It should be possible to provide a lamination of rubber-like material or soft plastic on the upper striking portion of a LEXAN or nylon striking element to create a softer playing surface and increase the degree of rebounding experienced when a drumstick hits the striking surface. The lamination would also lessen the acoustical noise produced by the drumstick hitting the striking element.

In the preferred embodiment the drum 10 has a generally rectangular appearance with the central plate 14 and side rails 16 forming a generally square playing area. The central plate 14 has a generally rectangular striking area with a piezoelectric transducer assembly 18 attached on a surface opposite the striking surface 14a. As shown in FIG. 2, each side rail 16 is a unitary structure having a generally elongated approximately right angle configuration with a first portion 16a and a second portion 16b merging in a continuous curve. The piezoelectric transducer assemblies 18 can be mounted on the interior of either portion 16a or 16b. In the preferred embodiment, the piezoelectric transducer assemblies 18 are mounted onto the vertical side rail portions 16a. It has been found that the avoidance of sharp angles between the merger of portions 16a and 16b avoids creation of an acoustical dead zone at the edge of the merger. Vibrations in the side rails 16 caused by striking a dead zone are not picked up well by the piezoelectric transducers 18a.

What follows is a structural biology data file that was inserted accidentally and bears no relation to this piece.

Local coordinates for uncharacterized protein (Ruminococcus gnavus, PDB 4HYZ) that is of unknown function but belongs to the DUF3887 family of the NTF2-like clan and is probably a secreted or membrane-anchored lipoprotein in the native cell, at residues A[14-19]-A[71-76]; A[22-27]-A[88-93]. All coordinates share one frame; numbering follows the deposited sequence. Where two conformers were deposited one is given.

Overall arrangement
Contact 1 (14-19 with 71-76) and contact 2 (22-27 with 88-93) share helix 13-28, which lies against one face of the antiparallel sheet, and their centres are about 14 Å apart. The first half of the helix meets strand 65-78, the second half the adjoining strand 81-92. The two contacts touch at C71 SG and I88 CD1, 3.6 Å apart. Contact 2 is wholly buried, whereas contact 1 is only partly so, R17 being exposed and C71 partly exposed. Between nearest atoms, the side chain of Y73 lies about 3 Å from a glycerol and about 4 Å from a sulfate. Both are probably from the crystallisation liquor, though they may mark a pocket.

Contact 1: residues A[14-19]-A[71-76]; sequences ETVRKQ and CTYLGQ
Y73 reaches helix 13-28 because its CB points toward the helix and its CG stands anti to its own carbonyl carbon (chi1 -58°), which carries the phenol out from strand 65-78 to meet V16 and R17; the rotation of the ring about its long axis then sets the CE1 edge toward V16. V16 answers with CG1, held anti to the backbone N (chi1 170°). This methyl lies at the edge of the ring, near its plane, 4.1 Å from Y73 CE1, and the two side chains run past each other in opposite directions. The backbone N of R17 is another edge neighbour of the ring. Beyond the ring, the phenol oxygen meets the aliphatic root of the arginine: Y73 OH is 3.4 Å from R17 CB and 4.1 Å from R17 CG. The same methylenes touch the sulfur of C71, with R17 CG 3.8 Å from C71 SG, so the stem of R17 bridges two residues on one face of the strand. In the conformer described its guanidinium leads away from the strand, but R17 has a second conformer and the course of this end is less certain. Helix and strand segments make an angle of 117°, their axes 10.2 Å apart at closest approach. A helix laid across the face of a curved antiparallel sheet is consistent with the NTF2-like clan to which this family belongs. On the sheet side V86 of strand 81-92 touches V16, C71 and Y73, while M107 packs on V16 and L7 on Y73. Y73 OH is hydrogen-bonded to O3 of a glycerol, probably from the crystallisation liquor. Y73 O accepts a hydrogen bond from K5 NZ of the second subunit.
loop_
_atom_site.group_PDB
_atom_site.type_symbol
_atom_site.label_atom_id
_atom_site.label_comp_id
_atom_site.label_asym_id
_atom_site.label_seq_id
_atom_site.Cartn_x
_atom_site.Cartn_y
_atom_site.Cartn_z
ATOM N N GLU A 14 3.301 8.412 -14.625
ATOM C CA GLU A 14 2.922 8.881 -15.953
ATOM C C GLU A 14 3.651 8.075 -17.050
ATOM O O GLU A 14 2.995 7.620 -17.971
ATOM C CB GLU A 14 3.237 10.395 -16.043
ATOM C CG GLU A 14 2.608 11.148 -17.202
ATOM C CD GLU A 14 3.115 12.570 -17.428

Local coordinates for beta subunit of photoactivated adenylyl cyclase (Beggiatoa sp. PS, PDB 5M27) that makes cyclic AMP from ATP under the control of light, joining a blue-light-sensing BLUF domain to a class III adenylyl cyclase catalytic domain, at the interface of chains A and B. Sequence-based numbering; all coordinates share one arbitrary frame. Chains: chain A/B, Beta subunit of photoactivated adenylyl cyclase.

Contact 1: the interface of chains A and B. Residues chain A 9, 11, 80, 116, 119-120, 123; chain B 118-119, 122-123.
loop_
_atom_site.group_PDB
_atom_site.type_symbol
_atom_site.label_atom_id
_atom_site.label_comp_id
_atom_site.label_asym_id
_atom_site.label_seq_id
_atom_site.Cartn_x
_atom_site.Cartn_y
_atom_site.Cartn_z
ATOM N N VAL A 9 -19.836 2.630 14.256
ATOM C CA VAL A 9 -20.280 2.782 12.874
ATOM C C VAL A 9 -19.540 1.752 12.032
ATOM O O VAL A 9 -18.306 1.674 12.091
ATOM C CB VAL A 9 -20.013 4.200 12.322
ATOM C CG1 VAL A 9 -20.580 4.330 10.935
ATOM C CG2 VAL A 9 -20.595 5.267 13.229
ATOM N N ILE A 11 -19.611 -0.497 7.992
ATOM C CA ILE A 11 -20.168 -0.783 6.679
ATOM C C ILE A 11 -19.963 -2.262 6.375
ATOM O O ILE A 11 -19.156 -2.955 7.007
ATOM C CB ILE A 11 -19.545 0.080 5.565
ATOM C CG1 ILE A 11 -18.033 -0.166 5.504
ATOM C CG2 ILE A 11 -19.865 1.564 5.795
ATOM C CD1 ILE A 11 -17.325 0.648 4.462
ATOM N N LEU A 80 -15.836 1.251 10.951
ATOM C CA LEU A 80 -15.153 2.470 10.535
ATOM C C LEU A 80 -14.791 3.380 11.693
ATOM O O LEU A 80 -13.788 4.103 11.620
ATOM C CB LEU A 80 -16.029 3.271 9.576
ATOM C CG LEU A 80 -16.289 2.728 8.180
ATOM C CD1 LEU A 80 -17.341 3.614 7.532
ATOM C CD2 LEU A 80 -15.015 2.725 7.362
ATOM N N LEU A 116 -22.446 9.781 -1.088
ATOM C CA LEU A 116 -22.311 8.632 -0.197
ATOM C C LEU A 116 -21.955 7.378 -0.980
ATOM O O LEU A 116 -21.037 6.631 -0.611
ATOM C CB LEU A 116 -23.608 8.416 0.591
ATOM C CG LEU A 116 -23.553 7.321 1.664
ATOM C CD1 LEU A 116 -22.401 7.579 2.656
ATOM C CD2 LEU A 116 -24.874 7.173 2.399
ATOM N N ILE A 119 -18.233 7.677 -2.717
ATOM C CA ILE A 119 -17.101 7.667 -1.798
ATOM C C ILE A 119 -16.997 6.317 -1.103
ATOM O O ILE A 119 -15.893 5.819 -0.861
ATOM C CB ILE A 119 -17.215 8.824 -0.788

The base 12 and foam elements supporting the central plate 14 and side rails 16 are shown in FIG. 3. End blocks 22 made of a rigid material are attached to the base 12 at each of its corners. Two pairs of inner foam elements 24, 26 are attached to the base 12 to support and shock mount the central plate 14. The end foam elements 24 extend entirely across the base 12 between sides of the base 12 adjacent those to which the side rails 16 are mounted. The side foam elements 26 extend along these base sides between the end foam elements 24. In the preferred embodiment, VELCRO (a trademark for fibrous detachable fasteners) is attached to the upper surfaces of the foam element pairs 24, 26 to removably attach the central plate 14 to the base 12. A corresponding VELCRO material is attached to the central plate 14 on the same side as the piezoelectric transducer assembly 18. Other types of quickly detachable fasteners such as reattachable adhesives could be used in place of the VELCRO. The foam element pairs 24, 26 are attached to the base plate 12 with any suitable adhesive sufficiently strong to resist the separation force of the VELCRO. Side plates (not shown) are bonded to the base 12 extending entirely across the base 12 adjacent the side foam elements 26 to cover up the internal structure of the drum 10 not obscured by the side rails 16.